IN the preparation of this essay, I have been much indebted to the Transactions of the Asiatic Society of Japan, and especially to the following contributions:
(ON THE SUBJECT OF SHINTŌ)
"The Revival of Pure Shintō, by Sir Ernest Satow, Appendix to Vol. III.
"The Shintō Temples of Isι," by Satow, Vol. II. "Ancient Japanese Rituals," by Satow, Vols. VII and IX. "Japanese Funeral Rites," by A. H. Lay, Vol. XIX.
(ON THE SUBJECT OF LAW AND CUSTOM)
"Notes on Land Tenure and Local Institutions in Old Japan," by Dr. D. B. Simmons. Edited by Professor J. H. Wigmore, Vol. XIX.
"Materials for the Study of Private Law in Old Japan," by Professor J. H. Wigmore, Vol. XX, Supplements 1, 2, 3, 5.
(ON THE CHRISTIAN EPISODE OF THE SIXTEENTH AND SEVENTEENTH CENTURIES)
"The Church at Yamaguchi from 1550 to 1586, by Satow, Vol, VII.
"Review of the Introduction of Christianity into China and Japan," by J. H. Gubbins, Vol. VI.
"Historical Notes on Nagasaki," by W. A. Wooley, Vol. IX.
"The Arima Rebellion," by Dr. Geertz, Vol. IX.
(ON JAPANESE HISTORY AND SOCIOLOGY)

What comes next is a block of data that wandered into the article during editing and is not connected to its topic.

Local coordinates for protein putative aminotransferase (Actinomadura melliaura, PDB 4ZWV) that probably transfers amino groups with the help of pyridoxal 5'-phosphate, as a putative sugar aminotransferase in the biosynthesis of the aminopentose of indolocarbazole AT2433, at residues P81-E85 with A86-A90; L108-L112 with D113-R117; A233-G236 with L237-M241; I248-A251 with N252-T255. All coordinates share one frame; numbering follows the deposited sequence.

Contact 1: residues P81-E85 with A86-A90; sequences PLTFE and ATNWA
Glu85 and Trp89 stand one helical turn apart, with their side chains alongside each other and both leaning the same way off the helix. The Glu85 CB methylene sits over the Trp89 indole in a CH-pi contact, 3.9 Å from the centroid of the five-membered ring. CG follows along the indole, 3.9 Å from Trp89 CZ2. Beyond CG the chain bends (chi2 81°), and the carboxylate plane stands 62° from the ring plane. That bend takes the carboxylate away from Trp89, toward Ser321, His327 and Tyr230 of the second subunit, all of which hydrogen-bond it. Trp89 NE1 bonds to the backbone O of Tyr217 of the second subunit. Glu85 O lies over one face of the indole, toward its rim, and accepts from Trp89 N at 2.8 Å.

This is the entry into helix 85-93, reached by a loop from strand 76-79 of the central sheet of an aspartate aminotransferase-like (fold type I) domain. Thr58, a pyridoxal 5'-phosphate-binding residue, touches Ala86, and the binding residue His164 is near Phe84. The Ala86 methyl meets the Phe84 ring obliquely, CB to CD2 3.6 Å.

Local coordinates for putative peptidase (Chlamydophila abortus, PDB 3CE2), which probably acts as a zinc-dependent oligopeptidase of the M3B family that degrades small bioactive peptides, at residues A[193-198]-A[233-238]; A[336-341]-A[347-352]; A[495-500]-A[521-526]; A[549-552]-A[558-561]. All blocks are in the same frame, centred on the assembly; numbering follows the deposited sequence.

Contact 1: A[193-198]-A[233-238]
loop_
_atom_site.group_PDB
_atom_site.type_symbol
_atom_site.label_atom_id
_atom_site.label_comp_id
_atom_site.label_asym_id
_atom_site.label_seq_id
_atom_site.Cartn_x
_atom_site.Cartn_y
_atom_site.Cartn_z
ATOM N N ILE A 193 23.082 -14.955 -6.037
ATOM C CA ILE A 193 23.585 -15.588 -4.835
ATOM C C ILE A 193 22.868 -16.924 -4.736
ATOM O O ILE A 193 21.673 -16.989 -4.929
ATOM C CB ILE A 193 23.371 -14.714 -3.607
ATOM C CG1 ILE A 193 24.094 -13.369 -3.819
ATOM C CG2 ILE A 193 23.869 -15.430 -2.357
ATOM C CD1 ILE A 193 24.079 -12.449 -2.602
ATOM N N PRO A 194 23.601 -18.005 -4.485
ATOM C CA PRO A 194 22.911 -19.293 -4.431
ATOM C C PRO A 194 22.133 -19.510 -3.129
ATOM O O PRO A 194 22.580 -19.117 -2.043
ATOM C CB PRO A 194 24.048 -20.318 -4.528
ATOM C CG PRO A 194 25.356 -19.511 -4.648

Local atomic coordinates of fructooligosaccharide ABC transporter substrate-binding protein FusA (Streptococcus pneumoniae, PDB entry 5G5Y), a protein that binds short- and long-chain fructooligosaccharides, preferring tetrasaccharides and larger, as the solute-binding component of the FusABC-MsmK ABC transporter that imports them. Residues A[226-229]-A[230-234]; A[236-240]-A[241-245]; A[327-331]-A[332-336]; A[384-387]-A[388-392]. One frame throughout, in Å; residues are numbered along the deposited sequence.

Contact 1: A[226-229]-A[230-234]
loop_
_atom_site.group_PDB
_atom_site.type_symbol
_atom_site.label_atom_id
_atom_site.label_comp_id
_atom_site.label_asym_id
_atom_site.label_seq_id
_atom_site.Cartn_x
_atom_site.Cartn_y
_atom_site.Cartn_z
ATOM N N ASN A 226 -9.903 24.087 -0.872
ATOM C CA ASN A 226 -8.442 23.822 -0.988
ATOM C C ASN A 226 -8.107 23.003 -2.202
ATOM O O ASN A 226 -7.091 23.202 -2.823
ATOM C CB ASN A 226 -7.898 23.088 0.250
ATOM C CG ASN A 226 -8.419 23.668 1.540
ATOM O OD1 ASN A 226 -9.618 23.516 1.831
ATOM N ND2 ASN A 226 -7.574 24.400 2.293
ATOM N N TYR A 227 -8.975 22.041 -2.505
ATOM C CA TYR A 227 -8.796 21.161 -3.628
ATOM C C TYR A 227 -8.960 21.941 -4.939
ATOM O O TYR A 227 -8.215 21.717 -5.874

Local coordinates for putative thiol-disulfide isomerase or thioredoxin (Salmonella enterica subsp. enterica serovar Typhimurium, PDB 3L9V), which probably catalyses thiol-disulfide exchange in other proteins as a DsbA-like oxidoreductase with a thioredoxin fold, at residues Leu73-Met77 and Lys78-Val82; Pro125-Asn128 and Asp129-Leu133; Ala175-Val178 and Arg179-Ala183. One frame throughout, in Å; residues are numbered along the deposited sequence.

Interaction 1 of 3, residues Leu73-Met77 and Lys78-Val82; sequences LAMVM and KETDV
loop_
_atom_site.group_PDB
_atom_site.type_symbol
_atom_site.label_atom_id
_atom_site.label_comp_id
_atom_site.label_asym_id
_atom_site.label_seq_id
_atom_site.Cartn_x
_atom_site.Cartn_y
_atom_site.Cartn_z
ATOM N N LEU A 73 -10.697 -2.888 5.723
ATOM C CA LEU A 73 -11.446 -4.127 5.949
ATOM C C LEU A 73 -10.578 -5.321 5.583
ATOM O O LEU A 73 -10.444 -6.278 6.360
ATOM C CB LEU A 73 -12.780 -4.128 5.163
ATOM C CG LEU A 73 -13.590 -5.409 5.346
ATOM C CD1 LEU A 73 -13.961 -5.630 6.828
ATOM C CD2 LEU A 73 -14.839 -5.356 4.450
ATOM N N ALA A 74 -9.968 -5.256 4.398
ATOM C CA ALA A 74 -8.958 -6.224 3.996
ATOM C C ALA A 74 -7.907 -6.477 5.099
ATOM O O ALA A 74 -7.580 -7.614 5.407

"Early Japanese History," by W. G. Aston, Vol. XVI.
"The Feudal System of Japan under the Tokugawa Shōguns," by J. H. Gubbins, Vol. XV.
The extracts quoted from "The Legacy of lyιyasu" have been taken from the translation made by J. F. Lowder.
I regret not having been able, in preparing this essay, to avail myself of the very remarkable "History of Japan during the Century of Early Foreign Intercourse (1542-1651)," by James Murdoch and Isoh Yamagata, which was published at Kobι last winter. This important work contains much documentary material never before printed, and throws new light upon the religious history of the period. The authors are inclined to believe that, allowing for numerous apostasies, the total number of Christians in Japan at no time much exceeded 300,000; and the reasons given for this opinion, if not conclusive, are at least very strong. Perhaps the most interesting chapters are those dealing with the Machiavellian policy of Hideyoshi in his attitude to the foreign religion and its preachers; but there are few dull pages in the book. Help to a correct understanding of the history of the time is furnished by an excellent set of maps, showing the distribution of the great fiefs and the political partition of the country before and after the establishment of the Tokugawa Shogunate. Not the least merit of the work is its absolute freedom from religious bias of any sort.